Nevertheless, the government having defeated the Opposition’s motion which required the MP who tabled motion M-103 to define the term, still has not provided the full definition for reasons which are unfathomable, but might lead one to reflect on Robert Fulford’s notion (see article from the National Post of September 22, 2017, that this word is weaponized, and a useful tool in any government’s playing identity politics. When any Muslim community or Muslim member of our society has to deal with hate crimes of various kinds, using the “identity politics card” is the wrong remedy for the problem.
Looking at the matter from a different perspective, surely, in light of the fact that the irrational fear of the “Islamophobes” is “directed” towards Muslims or followers of Islam in general, then the ensuing “acts of hostility” or “state of mind” claimed to be captured by “racism, stereotypes and prejudice” , are merely the by- products of the irrational fear. Given the above premises, surely if we can devise an effective strategy to cure or successfully repress such fears, then the problem of Islamophobia will be resolved.
In all events, one cannot be held guilty of a hate crime when he/she is behaving in an irrational manner, as this type of behaviour negates the existence of mens rea, the proof of which is required in order to convict the accused.
Further, I cannot fathom by any stretch of the imagination what racism has got to do with Islamophobia since Muslims belong to different races including the currently much maligned white one. Therefore, Muslims in Canada cannot define or identify themselves as a racialized minority, visible or otherwise.
The definitional problems of the term “Islamophobia” are further compounded by the fact that the term has not been defined in identical terms across national, provincial and even municipal boundaries.
Finally, as yet no one has managed to provide an operational definition of the term that is consistent with a number of fundamental freedoms such as the freedoms of thought, belief, opinion and expression including the freedom of the press enshrined in section 2(b) of the Canadian Charter of Rights and Freedoms. As noted in defining antisemitism, by way of exclusions, IHRA does not define criticism of the Jewish faith as hatred, but “certain perceptions of Jews” as discriminatory. Thus, criticism of, or fear of Islam would not be considered “Islamophobic.”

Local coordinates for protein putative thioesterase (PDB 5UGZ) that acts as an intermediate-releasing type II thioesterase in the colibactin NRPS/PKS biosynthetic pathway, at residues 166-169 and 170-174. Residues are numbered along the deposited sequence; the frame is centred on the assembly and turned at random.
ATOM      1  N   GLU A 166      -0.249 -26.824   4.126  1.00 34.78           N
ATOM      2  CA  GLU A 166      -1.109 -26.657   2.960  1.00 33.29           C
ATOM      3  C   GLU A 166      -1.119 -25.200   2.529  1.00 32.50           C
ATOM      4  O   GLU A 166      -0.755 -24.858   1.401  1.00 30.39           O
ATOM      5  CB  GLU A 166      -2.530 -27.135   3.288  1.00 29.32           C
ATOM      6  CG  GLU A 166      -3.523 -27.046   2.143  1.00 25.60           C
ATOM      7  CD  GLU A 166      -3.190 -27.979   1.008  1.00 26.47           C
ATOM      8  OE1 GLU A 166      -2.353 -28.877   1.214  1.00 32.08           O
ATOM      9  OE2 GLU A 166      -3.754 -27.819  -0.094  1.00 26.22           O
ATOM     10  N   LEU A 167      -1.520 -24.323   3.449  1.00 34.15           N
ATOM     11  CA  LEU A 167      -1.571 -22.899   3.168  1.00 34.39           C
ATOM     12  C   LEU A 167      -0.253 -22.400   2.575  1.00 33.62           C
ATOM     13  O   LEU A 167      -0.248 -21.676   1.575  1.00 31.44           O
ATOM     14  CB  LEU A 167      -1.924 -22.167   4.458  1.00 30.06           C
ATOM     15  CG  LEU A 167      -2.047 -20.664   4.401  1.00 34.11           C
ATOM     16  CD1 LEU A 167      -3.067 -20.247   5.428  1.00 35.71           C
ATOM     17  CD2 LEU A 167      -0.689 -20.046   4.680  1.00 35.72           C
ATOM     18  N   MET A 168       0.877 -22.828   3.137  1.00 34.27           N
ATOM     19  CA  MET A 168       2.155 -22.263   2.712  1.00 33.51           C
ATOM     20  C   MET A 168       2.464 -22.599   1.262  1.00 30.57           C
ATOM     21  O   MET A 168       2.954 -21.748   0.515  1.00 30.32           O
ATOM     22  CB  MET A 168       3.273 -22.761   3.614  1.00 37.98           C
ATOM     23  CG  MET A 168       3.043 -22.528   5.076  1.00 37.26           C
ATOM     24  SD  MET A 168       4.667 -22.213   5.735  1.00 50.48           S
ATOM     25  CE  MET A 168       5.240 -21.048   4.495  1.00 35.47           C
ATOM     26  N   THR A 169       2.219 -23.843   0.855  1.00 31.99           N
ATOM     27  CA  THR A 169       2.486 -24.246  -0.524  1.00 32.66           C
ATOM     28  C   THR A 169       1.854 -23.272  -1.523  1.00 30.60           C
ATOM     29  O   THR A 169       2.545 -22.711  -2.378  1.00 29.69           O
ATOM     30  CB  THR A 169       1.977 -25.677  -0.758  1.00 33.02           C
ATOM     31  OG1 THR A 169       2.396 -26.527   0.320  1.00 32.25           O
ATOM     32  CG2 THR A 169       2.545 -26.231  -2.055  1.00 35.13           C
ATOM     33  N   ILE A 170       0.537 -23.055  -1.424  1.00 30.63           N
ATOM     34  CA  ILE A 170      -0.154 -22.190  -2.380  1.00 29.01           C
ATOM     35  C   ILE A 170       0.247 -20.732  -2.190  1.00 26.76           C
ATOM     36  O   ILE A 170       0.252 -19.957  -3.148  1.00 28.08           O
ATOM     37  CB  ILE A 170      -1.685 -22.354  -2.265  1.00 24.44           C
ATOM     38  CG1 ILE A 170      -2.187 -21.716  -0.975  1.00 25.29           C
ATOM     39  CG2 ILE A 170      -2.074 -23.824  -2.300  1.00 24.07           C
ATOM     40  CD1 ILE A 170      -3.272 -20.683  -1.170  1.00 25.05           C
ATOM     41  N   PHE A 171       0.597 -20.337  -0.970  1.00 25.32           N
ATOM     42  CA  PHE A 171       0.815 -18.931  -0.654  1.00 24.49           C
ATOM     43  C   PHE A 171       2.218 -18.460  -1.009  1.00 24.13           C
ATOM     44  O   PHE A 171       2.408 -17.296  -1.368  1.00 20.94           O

Having been at the receiving end of antisemitic remarks and abuse, I fully sympathise with the plight of our brethren in the Muslim community who experienced, and may likely continue to experience, abusive treatment from those among our compatriots who, for whatever reason, do not care about religious and cultural freedoms, diversity and inclusion.
I do therefore, consider the formulation and enforcement of a national operational definition of anti-Muslim bigotry to be essential to the well-being of our Muslim fellow citizens. In this regard, and for my part, I verily believe that the core IHRA definition of antisemitism with the substitution of the word Muslim for the word Jewish will serve the Muslim community very well.
The definition then would read:
“(For lack of a better term at the moment), Islamophobia is a certain perception of Muslims, which may be expressed as hatred toward Muslims. Rhetorical and physical manifestations of Islamophobia are directed towards Muslim or non-Muslim individuals and/or their property, or toward Muslim community, institutions and religious facilities.”
As to the illustration of this definition with examples, I fear that whoever sets out to formulate these will have to address and resolve the differences of points of view between the Muslims who are subjected to bigotry or physical attacks and those who wish to uphold the rights and freedoms guaranteed under the Canadian Charter of Rights and Freedoms, without being held for ransom by the extremists on either or both sides.
Being an optimist by nature, I hope that the parties at play will engage in the dialogue in good faith with the aim of finding the right balance. Failure to do so, will regrettably leave the Canadian society and our shared values without a defined operational context that ensures the safety and security of our Muslim compatriots.
Doğan D. Akman is an independent researcher and commentator. He holds a B.Sc. in sociology, an M.A. in sociology/criminology and an LL.B in law. He held academic appointments in sociology, criminology and social policy; served as a Judge of the Provincial Court of Newfoundland and Labrador, and occupied the positions of Crown Counsel in criminal prosecutions and in civil litigation at the Federal Department of Justice. His academic work is published in peer-reviewed professional journals, while his opinion pieces and other writings are to be found in various publications and in blogs.